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Oral Mentor Texts + a Giveaway!

Storytelling in the classroom is a powerful tool when helping students learn to take an idea and use story language. Assuming that children understand the elements of a story is assuming too much. These elements must be taught if they are meant to be used in the writing process.

oral mentor texts

These are just a few of the main ideas from the book, Oral Mentor Texts, by Connie Dierking and Sherra Jones. What I love about this book is there is a focus on talking and oral storytelling. They encourage teachers to create classroom oral stories. Not only do these stories become a go to for the class as a mentor text they also don’t require any materials. You can create an oral story and walk around while conferring with that mentor text right in your head and the heads of your students. Perfect!

Take it a step further and you can create a storyboard of your classroom story for students to use when retelling. Sequencing and story elements become a focus for children and their understanding of story language.

Telling stories is contagious; the more students do it, the better they get at it. And the better they get at it, the more they want to do it. The payoff? Good storytellers become good story writers.

I’ve been talking for the past two weeks about visualizing a story and creating that story on paper. The idea of oral storytelling as a class opens the door to shared visualization and scaffolding students toward student visualization of an idea.

The beauty of this scenario is that every student experiences a story being born, a process that will support each of them every day in writing workshop when they are asked to find an incident in their life and recreate the sequence of events as a story. Students see that stories can be found anywhere. They have a model for how to retell a story. The class story is a solid introduction.

This book goes into much more detail about how to encourage key elements of a great story through sections on strong leads, endings, sentence structure, alliteration, inserting facts and poetry as well as an even more extensive list of writer’s craft.

In my classroom I decided to take some of these ideas and put them into action. The first few weeks of school we were visited by a guest, a fly. Here is our classroom oral story:

Guess what, we have a class pet and his name is Mr. Fly. He keeps buzzing all around our heads and he is very annoying. I wish he would find the door and just leave, but he refuses. Instead he just keeps buzzing and buzzing by our ears. Mr. Fly likes it here. I guess he can stay, at least for now!

We retold and retold the story, talking about Mr. Fly and his annoying antics. We would tell the story during free moments of our day and sometimes prior to workshop. Then, I took the story and created pictures for students to play with during our “Open Choice” playtime.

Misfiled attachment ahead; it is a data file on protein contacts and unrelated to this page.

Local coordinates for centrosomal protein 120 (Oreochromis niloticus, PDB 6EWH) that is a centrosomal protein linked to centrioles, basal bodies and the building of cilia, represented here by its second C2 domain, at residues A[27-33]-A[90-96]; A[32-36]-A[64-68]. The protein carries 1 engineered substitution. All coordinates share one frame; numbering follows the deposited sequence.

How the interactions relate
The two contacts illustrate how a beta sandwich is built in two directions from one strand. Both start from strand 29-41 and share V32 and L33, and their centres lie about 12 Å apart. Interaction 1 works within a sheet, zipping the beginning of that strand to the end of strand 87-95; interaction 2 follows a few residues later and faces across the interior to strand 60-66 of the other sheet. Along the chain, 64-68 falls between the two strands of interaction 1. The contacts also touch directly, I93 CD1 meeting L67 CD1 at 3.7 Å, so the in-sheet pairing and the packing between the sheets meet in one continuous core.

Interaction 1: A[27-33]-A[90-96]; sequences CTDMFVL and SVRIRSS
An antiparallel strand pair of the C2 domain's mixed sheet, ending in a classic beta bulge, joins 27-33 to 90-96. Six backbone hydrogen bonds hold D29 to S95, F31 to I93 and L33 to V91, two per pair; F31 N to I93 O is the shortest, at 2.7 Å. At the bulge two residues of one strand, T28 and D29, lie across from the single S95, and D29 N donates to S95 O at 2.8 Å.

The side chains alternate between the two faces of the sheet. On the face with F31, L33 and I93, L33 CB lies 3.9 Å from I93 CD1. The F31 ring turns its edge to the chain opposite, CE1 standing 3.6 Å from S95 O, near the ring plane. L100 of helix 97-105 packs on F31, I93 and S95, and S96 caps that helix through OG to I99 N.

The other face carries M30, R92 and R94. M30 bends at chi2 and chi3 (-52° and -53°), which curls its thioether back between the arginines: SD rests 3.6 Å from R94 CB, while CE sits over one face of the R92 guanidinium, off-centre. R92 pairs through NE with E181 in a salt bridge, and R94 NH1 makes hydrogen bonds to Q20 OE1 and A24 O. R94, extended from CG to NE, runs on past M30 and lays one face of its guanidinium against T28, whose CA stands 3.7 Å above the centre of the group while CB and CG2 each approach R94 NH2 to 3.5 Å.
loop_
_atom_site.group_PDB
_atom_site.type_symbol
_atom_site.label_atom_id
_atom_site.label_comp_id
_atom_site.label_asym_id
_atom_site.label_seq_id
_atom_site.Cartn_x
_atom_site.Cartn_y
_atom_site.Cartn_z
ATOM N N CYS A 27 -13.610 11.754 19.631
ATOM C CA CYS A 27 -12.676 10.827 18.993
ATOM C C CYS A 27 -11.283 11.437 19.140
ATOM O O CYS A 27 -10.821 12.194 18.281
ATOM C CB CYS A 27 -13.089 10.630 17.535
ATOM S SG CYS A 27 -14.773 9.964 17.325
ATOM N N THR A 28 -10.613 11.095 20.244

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Students manipulated the pictures to put them in order and retell the funny story of Mr. Fly.

One step further, I created a class book with students helping create the illustrations.

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We now have the oral story in “our back pockets” for any time we want to tell it, we have the story pictures and a class book which has been a great model for making books during our workshop time. Students have retold the story to their families and during parent teacher conferences I even had a parent say, “Oh, this must be Mr. Fly,” as he flew around our heads. This story is embedded in my students. They hear a strong lead and an ending to a story. They hear the story language and vocabulary like “annoying” and “refuses.” They have learned about ending marks and spaces. This story has come full circle for my students. It began just as they do in their writing and ended with a beautiful product. From talking, to drawing to writing and creating another mentor text for my students both in book form and oral story form.

If you would like a copy of Oral Mentor Texts, please see the details below!

GIVEAWAY INFORMATION:

  • This giveaway is for a copy of Oral Mentor Texts. Many thanks to Connie Dierking and Heinemann for donating a copy for one reader.
  • For a chance to win this copy of Oral Mentor Texts, please leave a comment about this post by Thursday, October 30th at 11:59 p.m. EDT. I’ll use a random number generator to pick the winners, whose name I will announce at the bottom of this post, by Sunday, November 2nd.
  • Please be sure to leave a valid e-mail address when you post your comment, so I can contact you to obtain your mailing address if you win.  From there, my contact will ship your book out to you.  (NOTE: Your e-mail address will not be published online if you leave it in the e-mail field only.)

AND the winner is….

Caroline Peevy and Jill have been chosen using a random number generator matched to their comment number! Each will receive a copy of Oral Mentor Texts from Heinemann who graciously offered to do TWO giveaways!

Betsy Hubbard View All

Daughter, sister, wife, mother, teacher, and writer.

82 thoughts on “Oral Mentor Texts + a Giveaway! Leave a comment

  1. We use Oral Storytelling in our classroom daily. One of the great benefits of this component is that it is a great place to immerse children in the kinds of things you want them to do as writers in an upcoming narrative unit. For example, if you want your students to start adding dialogue to their narrative stories you can start by coaching into adding dialogue to the oral stories you tell as a class. We love this component of our day and feel that the students take away so much from the experience!!

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  2. My third graders love storytelling & we use it to model during the start of new writing units. I’d love to learn more about using oral storytelling in my classroom!

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  3. So excited to see such thoughtful conversation around oral storytelling! Thank you Betsy for making public the value of the oral story. We regularly highlight the written story but forget stories always start with the spoken word.

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  4. Teaching kids how to enjoy writing is a passion of mine…and I have kids from grade 3 to 7 in my classroom. I think this text is one that I could not only use to support kids but also to suggest to my teaching friends who share my commitment to helping kids see the power of words and how writing empowers them to communicate, entertain, and connect with others!!

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  5. I would love to win this book! I’ve been wanting to begin each year with a story telling unit to help my firsties better understand the how to tell and write stories!

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  6. So looking forward to possibly winning this book. It would add that special element to my lessons and help to diversify my lessons as well! Hope I get picked!!